I do not believe this article paints MIMA in a ‘less-than-stellar light.’ Based on the accurate attendance number, the term ‘circlejerk’ is inappropriate, and if you are a ‘logical’ Ferris student, an immature and bitter sounding comment.

  • Responsive Student.

    I would encourage any concerned students to invest their time in involvement in finance division or student government. Any allocated money is chosen by finance division after the appropriate presentation and then, in some cases, approved by the student government general members. If you would like a voice in these decisions in the future, everyone is welcome to become a member of either organizations.

    I am extremely disappointed in the rushed nature of this article. Autumn Alive is not until November 2013. There was ample time to check all of the facts (which were not checked, as seen from the necessary edits) and provide a comprehensive story. Considering that this article was on the front page of the Torch, I would have appreciated if they would have taken more care. My opinion of the Torch has been greatly diminished.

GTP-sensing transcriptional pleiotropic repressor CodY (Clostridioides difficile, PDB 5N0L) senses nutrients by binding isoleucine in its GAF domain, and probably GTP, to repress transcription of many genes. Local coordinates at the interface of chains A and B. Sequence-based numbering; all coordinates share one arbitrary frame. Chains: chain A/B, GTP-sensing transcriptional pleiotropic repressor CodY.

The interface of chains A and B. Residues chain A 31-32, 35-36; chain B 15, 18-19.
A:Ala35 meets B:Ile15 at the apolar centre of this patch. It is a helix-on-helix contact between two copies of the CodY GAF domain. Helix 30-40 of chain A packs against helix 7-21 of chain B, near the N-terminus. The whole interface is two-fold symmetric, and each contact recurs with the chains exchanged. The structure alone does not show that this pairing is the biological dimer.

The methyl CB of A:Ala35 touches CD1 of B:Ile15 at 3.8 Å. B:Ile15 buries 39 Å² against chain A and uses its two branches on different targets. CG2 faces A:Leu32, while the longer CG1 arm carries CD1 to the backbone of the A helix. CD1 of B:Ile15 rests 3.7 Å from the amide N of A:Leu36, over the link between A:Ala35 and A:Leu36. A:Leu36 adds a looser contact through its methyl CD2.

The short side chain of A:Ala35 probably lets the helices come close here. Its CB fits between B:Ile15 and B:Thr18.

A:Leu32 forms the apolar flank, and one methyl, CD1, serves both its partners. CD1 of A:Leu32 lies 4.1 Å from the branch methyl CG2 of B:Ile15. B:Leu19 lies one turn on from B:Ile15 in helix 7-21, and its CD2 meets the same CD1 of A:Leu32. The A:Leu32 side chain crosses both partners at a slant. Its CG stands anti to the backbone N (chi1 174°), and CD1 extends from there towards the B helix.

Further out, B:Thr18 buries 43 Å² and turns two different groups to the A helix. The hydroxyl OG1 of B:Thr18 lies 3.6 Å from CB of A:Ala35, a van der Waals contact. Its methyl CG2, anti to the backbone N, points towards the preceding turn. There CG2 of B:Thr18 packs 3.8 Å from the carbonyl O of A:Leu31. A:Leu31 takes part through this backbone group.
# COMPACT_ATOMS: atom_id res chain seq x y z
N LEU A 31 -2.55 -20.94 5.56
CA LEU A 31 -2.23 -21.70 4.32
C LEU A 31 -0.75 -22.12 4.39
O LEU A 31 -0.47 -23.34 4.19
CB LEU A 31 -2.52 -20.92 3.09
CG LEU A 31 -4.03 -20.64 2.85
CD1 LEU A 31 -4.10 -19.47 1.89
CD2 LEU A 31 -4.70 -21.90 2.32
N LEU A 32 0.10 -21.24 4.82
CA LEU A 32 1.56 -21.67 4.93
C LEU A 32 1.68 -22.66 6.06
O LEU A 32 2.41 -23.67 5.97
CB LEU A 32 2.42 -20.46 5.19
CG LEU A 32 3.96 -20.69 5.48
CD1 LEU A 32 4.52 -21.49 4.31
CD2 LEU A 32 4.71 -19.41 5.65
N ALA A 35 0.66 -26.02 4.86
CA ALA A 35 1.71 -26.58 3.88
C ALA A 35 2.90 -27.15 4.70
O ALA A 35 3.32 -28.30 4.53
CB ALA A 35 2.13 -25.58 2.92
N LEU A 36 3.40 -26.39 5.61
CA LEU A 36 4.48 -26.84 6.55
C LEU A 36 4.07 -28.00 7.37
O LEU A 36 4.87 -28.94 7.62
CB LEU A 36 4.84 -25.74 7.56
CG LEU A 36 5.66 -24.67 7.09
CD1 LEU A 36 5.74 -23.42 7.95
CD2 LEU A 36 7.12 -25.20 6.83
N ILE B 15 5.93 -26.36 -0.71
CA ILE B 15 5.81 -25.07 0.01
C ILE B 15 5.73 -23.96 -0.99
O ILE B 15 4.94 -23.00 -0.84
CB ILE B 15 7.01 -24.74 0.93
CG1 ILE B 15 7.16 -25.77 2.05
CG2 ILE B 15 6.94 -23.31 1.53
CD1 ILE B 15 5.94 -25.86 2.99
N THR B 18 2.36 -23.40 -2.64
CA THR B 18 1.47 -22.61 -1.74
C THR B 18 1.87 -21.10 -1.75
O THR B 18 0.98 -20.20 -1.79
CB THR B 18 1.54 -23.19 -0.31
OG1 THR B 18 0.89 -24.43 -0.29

Thank you.

  • Disappointed Student

    Looks like they’re breeding the next crop of reporters giving misinformed news here at Ferris! It’s truly sad to see, that when The Torch starts going under, they want to try and bring everyone else down with them! That’s okay guys though, go out in flames! I guess you need to be remembered in some way right? Lord knows no one cares about your biased, poorly written news stories anyway!